Taking Risks and Breaking Routines With a California IT Project

Connect with state & local government leaders
 

Connecting state and local government leaders

“We knew that the status quo would possibly provide a costly, unsatisfactory project that failed everyone,” says the secretary of the California Government Operations Agency.

When Marybel Batjer took her current leadership post in California’s state government, she’d been away from the public sector for about eight years.

“Much had changed,” Batjer said, recalling her impressions after Gov. Jerry Brown appointed her in 2013 as secretary of the California Government Operations Agency.

“I could feel that public servants were a bit defeated, a bit run down and not feeling that their new ideas would matter much,” she added, during remarks made Wednesday at the annual Code for America Summit, which is underway this week in Oakland, California.

California’s Government Operations Agency oversees state operations such as procurement, information technology, and human resources. A priority Batjer said she established early in her tenure at the agency was to find new ways of making sense of government processes, so that those processes could add value to the policies they are designed to implement.

This, in her view, demands an atmosphere that allows for more risk than might typically be tolerated in the public sector. “Government thrives on routine,” Batjer said. “Workers know that they can’t get criticized for doing something the way it’s always been done and approved.”

“Managers are able to follow a known path,” she added. “Unfortunately, that environment usually doesn’t leave space for new ideas.”

Batjer offered an example on Wednesday of a project where the state broke from a routine.

This involved upgrading a troubled information technology system the state uses for child welfare services. “The IT system we have for child welfare is functional, just barely, and not at a level that the federal government requires,” Batjer said. “And it hasn’t been since 1993.”

It was about a year ago, she said, when the state was preparing to go public with the seventh version of a request for proposals to upgrade the system.

The RFP had been labored over for three years, Batjer noted.

“Those familiar with it,” she said, “knew that, at best, that RFP would produce a project that would likely be late, and may be over budget and even well-written specs would produce something outdated by the time it was delivered, if we were lucky, five years from now.”

Around this time, Will Lightbourne, director of the California Department of Social Services, contacted Code for America and asked the group to review the RFP. Code for America is a nonprofit group that works to improve the use of technology in government.

The review, according to Batjer, prompted the nonprofit to swiftly request a meeting with state officials. Code for America staff suggested California use an “agile” approach for procuring the upgraded IT system, breaking the request for proposals into multiple, smaller pieces.

A possible advantage with this type of approach is that the state would be able to deploy parts of the new technology in less time than it would take to create a single, larger final product. It also provided a path to troubleshoot and improve chunks of the technology as they were released, rather than tackling the same process with the entire IT system all at once.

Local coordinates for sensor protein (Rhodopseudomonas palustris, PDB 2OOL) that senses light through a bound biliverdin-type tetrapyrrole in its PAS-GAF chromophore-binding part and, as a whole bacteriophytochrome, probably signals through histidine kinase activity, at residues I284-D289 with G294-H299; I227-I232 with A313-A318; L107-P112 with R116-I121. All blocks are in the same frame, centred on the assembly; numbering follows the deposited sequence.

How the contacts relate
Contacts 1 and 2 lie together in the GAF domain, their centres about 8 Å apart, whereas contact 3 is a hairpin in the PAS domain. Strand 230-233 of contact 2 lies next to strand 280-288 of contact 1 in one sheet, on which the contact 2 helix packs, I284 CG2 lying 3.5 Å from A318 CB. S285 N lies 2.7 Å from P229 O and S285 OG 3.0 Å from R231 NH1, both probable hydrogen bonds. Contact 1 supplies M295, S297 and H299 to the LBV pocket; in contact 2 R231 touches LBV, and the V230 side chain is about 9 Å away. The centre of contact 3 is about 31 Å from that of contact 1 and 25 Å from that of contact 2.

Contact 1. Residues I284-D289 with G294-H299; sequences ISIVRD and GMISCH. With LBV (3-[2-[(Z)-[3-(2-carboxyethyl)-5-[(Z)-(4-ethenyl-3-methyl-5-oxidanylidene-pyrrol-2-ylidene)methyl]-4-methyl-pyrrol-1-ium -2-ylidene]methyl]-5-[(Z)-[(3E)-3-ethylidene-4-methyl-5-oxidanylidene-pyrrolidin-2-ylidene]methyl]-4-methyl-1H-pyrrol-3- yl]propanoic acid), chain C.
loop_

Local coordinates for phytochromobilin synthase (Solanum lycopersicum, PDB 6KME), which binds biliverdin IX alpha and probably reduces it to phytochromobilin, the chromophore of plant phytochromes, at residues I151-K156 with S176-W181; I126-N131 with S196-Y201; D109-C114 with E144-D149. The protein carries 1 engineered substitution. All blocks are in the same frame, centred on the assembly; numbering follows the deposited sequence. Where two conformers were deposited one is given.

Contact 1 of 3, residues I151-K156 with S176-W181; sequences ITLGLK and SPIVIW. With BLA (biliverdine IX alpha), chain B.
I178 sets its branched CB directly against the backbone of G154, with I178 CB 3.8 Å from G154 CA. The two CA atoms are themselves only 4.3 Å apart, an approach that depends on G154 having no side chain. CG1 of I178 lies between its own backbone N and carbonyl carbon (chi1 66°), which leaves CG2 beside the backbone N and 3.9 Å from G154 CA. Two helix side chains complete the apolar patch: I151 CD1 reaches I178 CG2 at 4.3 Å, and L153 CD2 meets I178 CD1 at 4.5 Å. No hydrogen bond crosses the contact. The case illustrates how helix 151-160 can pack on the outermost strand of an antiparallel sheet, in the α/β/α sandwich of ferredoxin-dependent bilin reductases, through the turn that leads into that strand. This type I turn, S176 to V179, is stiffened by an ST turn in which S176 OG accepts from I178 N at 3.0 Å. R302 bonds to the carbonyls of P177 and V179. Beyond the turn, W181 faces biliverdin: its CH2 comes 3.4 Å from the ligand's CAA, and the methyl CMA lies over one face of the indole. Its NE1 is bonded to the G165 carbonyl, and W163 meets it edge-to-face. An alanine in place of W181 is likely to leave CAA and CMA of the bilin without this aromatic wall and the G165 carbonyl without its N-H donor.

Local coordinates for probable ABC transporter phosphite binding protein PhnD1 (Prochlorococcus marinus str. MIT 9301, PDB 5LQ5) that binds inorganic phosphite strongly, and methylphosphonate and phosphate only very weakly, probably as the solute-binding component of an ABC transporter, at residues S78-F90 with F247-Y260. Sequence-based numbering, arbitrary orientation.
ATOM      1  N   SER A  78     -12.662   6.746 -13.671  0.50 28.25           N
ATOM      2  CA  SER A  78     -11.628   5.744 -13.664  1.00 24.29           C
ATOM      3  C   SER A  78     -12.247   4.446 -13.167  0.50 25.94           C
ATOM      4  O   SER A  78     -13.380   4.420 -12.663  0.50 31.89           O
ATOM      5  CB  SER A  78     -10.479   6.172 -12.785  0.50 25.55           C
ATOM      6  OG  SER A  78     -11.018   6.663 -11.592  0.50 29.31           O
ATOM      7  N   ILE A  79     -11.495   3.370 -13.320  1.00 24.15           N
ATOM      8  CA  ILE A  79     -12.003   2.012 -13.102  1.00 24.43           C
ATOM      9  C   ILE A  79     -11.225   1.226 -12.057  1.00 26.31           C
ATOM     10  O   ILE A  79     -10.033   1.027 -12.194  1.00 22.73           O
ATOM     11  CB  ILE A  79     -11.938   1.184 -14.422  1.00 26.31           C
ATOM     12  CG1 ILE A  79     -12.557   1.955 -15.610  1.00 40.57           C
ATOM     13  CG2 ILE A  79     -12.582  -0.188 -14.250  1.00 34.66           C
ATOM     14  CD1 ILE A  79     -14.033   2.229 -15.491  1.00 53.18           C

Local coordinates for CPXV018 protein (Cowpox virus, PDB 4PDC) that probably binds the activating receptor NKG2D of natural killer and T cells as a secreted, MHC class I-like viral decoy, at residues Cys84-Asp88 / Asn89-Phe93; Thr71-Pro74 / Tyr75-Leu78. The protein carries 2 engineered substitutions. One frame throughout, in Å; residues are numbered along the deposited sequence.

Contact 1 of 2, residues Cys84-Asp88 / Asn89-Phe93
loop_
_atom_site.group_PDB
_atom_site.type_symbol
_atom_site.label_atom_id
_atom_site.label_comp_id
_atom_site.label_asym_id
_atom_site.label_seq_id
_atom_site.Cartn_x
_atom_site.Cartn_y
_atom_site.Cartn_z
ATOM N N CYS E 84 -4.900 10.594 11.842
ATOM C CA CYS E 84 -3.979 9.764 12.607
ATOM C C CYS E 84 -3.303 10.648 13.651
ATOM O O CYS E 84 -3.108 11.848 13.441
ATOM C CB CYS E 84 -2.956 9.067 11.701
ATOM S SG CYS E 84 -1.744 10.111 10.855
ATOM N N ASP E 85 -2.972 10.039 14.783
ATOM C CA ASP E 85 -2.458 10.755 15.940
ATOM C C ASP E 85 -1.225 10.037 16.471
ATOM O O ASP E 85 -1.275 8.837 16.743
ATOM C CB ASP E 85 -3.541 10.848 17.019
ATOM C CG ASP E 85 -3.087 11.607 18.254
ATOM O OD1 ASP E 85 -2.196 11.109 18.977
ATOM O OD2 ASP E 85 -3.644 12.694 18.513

In the weeks that followed, Batjer said she and the rest of the team working on the project were able to secure support from the governor’s office, state legislators, federal authorities, and county-level welfare directors to move forward with the agile approach.

“The right people were willing to take the risk,” she explained, “because we knew that the status quo would possibly provide a costly, unsatisfactory project that failed everyone.”

Batjer said she recently heard from a state employee who’d worked on the IT project for almost 10 years, who said the state was on track to have a product in-hand in less than a year. “After a decade of working on it that had produced nothing,” Batjer said. “How awesome is that?”

X
This website uses cookies to enhance user experience and to analyze performance and traffic on our website. We also share information about your use of our site with our social media, advertising and analytics partners. Learn More / Do Not Sell My Personal Information
Accept Cookies
X
Cookie Preferences Cookie List

Do Not Sell My Personal Information

When you visit our website, we store cookies on your browser to collect information. The information collected might relate to you, your preferences or your device, and is mostly used to make the site work as you expect it to and to provide a more personalized web experience. However, you can choose not to allow certain types of cookies, which may impact your experience of the site and the services we are able to offer. Click on the different category headings to find out more and change our default settings according to your preference. You cannot opt-out of our First Party Strictly Necessary Cookies as they are deployed in order to ensure the proper functioning of our website (such as prompting the cookie banner and remembering your settings, to log into your account, to redirect you when you log out, etc.). For more information about the First and Third Party Cookies used please follow this link.

Allow All Cookies

Manage Consent Preferences

Strictly Necessary Cookies - Always Active

We do not allow you to opt-out of our certain cookies, as they are necessary to ensure the proper functioning of our website (such as prompting our cookie banner and remembering your privacy choices) and/or to monitor site performance. These cookies are not used in a way that constitutes a “sale” of your data under the CCPA. You can set your browser to block or alert you about these cookies, but some parts of the site will not work as intended if you do so. You can usually find these settings in the Options or Preferences menu of your browser. Visit www.allaboutcookies.org to learn more.

Sale of Personal Data, Targeting & Social Media Cookies